People walk outside of the New York Stock Exchange (NYSE) on September 05, 2023 in New York City.
Spencer Platt | Getty Images News | Getty Images
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Consumer prices rose more than expected
The U.S. consumer price index, a closely followed inflation gauge, increased 0.4% on the month in September and 3.7% from a year ago. That’s more than the expected 0.3% and 3.6% rise, respectively. Core CPI, which excludes volatile food and energy prices, increased 0.3% on the month and 4.1% on a 12-month basis, both in line with expectations.
U.S. markets end lower, Europe stays afloat
The three main U.S. stocks gauges fell Thursday, pressured by rising Treasury yields as data showing persistent U.S. inflation sparked worries of interest rates remaining higher for longer. European stock markets closed higher, with the Stoxx 600 index up 0.1%.
Bank earnings kick off
American banks are closing out another quarter in which interest rates surged, reviving concerns about shrinking margins and rising loan losses — though some analysts see a silver lining to the industry’s woes. Earnings season kicks off Friday with reports from JPMorgan Chase, Citigroup and Wells Fargo.
Google is opening a cafe
Google is opening a sliver of its main campus to the general public starting this week. The company opened its doors to what it’s calling its “Visitor Experience” center to the public Thursday, following a ceremony where Google executives and local leaders gathered at its headquarters in Mountain View, California.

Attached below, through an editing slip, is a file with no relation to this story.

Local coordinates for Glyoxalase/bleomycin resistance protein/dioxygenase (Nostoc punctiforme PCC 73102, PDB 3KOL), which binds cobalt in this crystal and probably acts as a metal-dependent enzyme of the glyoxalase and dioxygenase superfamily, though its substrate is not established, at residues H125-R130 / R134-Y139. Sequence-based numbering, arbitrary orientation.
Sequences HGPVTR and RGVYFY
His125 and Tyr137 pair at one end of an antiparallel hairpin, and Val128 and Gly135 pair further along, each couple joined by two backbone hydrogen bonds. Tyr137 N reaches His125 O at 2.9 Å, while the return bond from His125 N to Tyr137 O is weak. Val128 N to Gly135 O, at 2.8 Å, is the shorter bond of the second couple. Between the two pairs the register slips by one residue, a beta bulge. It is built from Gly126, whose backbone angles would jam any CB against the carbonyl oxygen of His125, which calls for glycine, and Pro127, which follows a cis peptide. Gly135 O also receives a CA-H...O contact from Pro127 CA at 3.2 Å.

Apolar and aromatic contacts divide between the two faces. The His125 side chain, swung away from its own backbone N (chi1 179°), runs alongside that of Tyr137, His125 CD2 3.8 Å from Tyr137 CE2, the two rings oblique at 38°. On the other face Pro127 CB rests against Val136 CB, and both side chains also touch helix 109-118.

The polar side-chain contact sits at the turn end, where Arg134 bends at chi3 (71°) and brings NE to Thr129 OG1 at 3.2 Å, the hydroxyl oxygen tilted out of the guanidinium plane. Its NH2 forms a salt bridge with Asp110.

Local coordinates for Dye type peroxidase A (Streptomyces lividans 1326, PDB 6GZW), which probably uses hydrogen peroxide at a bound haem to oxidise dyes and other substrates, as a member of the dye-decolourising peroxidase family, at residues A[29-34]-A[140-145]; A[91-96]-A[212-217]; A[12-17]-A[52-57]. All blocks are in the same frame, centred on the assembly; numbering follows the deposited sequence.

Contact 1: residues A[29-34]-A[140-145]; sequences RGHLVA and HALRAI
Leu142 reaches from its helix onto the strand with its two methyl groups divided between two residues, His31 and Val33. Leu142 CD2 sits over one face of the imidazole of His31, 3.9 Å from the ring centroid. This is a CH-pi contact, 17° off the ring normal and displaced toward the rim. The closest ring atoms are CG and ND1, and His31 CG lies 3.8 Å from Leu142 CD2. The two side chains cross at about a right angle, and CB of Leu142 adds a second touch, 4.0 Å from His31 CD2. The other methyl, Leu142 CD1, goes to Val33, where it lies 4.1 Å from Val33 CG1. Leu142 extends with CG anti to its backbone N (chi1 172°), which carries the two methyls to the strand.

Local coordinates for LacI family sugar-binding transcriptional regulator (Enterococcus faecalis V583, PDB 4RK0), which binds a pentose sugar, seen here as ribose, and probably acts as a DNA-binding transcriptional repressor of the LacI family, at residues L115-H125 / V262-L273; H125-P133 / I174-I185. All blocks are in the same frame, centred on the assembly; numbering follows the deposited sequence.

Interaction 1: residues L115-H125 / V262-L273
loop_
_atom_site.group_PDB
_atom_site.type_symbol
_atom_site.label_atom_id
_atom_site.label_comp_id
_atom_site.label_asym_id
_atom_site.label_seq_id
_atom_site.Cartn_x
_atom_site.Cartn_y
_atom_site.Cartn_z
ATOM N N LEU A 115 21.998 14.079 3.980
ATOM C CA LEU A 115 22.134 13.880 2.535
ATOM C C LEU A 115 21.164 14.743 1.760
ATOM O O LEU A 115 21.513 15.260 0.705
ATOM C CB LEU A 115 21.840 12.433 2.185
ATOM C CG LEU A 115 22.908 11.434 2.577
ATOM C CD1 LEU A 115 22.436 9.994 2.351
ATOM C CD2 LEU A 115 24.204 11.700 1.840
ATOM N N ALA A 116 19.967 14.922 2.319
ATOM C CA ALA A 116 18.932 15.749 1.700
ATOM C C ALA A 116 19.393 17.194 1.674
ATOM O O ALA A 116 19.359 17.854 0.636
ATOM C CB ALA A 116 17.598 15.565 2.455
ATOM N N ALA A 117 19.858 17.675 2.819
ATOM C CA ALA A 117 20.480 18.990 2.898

[PRO] Wall Street’s favorite bank stocks
Investors aren’t holding their breaths as banks kick off the third-quarter earnings season in earnest Friday. However, analysts expect some names in the space to shine. The new CNBC Pro stock screener tool searched for stocks that could emerge as the winners this quarter.
Investors digested a hotter-than-expected consumer prices report on Thursday but as the needle on the clock ticks ahead, focus today will squarely be on earnings season, soon to be kicked off by some of the biggest Wall Street lenders.
Data from the Labor Department showed September consumer price index rising 0.4% month-on-month and 3.7% from a year ago, above respective forecasts for 0.3% and 3.6%. They were mainly driven by higher rents. This pushed U.S. markets lower, renewing fears of what lies next for the Federal Reserve, which has stuck to its goal of 2% inflation.
In theory, it doesn’t look difficult to achieve, but in practice it could be harder. “You need a recession,” said Steven Blitz, chief U.S. economist at GlobalData TS Lombard. “You’re not going to magically get down to 2%.”
But the next catalyst for markets will obviously be the third quarter earnings season, with banks including JPMorgan Chase, Citigroup and Wells Fargo slated to report quarterly results later in the day. Bank stocks have been intertwined closely with the path of borrowing costs this year.
Just as they did during the March regional banking crisis, higher rates are expected to lead to a jump in losses on banks’ bond portfolios and contribute to funding pressures as institutions are forced to pay higher rates for deposits.
Investors may now want to take a deep breath to brace themselves before the barrage of earnings reports take markets by storm. And who could forget about another Federal Reserve meeting by the end of the month?